Plaintiff was denied reparole on January 23, 1996 for a variety of reasons, including his need for counseling and treatment; poor prison adjustment; unfavorable recommendation from the Pennsylvania Department of Corrections (DOC); and factors associated with his new criminal conduct. He was denied reparole for a second time on February 19, 1997 based on many of the same factors enumerated by the Parole Board following his 1996 parole proceedings.
On November 26, 1997, Plaintiff was granted reparole to his detainer sentence provided that he: remain misconduct free; pay $30.00 of court costs in accordance with 71 P.S. § 180-7.17 (Act 27); complete required institutional programming; and submit a DNA sample. Keller refused to pay the Act 27 fee based on his belief that its application in his case violated the Ex Post Facto Clause. He also refused to sign an acknowledgment of the conditions for his reparole. As a result, Plaintiff was not granted reparole.
Keller was again considered for reparole on August 21, 2001, at which time he requested that correctional officials provide him with proof of his obligation to pay the Act 27 fee. After confirmation of the Plaintiff's obligation to pay the Act 27 fee was given, Keller was scheduled to be reconsidered for reparole on September 27, 2001. However, on that date Keller was in the prison's Restricted Housing Unit (RHU), having been found guilty of an institutional misconduct charge.*fn2 His request for reparole was denied.
The Parole Board received a letter from Keller on October 17, 2001, wherein he threatened to file a lawsuit because he had not been granted release. A written response from a Parole Board official informed Plaintiff that the denial of reparole decision was non-appealable and no further action would be taken.
During a September, 2002 reparole interview, the Plaintiff refused to cooperate apparently on the grounds that his interviewers were biased. The resulting September 30, 2002 written decision issued by the Parole Board denied Keller reparole and ordered him to serve his unexpired maximum sentence. On April 30, 2003, the September 30, 2002 decision was modified and Plaintiff was provided with specific reasons for the denial of reparole.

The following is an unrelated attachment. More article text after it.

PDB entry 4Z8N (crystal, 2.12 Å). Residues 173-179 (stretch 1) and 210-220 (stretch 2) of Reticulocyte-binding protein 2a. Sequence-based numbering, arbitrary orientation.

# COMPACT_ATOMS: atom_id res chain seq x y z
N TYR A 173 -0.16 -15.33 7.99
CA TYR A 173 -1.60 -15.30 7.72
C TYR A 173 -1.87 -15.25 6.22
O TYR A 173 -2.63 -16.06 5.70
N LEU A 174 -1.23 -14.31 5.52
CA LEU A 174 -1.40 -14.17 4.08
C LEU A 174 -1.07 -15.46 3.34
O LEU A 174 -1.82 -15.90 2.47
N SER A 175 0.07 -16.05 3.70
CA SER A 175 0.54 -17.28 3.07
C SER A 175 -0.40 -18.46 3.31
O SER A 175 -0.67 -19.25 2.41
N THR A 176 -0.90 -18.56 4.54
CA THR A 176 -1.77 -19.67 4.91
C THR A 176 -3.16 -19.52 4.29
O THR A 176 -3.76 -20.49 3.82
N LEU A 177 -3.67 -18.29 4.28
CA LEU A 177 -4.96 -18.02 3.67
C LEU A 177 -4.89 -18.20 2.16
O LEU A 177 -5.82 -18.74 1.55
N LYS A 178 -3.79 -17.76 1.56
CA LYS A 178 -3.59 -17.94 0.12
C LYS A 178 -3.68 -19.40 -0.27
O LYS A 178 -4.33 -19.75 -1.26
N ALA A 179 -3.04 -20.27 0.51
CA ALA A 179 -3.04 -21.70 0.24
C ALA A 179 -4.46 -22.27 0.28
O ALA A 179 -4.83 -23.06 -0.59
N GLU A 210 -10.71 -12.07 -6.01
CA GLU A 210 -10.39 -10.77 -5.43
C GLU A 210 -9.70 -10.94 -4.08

Presently pending is the Remaining Defendants' motion for summary judgment. See Doc. 91. The motion has been briefed and is ripe for consideration.
The three (3) Remaining Defendants argue that they are entitled to entry of summary judgment on the grounds that: (1) Secretary Zwierzyna did not have personal involvement in the purported constitutional misconduct; (2) a viable retaliation claim has not been raised against Correctional Officer Higgins; and (3) Defendant Ryan is entitled to quasi-judicial immunity.
Summary judgment is appropriate if the "pleadings, depositions, answers to interrogatories, admissions on file, together with affidavits, if any, show that there is no genuine issue as to any material fact and that the moving party is entitled to judgment as a matter of law." Fed.R.Civ.P. 56(c).
[T]he plain language of Rule 56(c) mandates the entry of summary judgment, after adequate time for discovery and upon motion, against a party who fails to make a showing sufficient to establish the existence of an element essential to that party's case, and on which that party will bear the burden of proof at trial. In such a situation, there can be "no genuine issue as to any material fact," since a complete failure of proof concerning an essential element of the nonmoving party's case necessarily renders all other facts immaterial. The moving party is "entitled to a judgment as a matter of law" because the nonmoving party has failed to make a sufficient showing on an essential element of her case with ...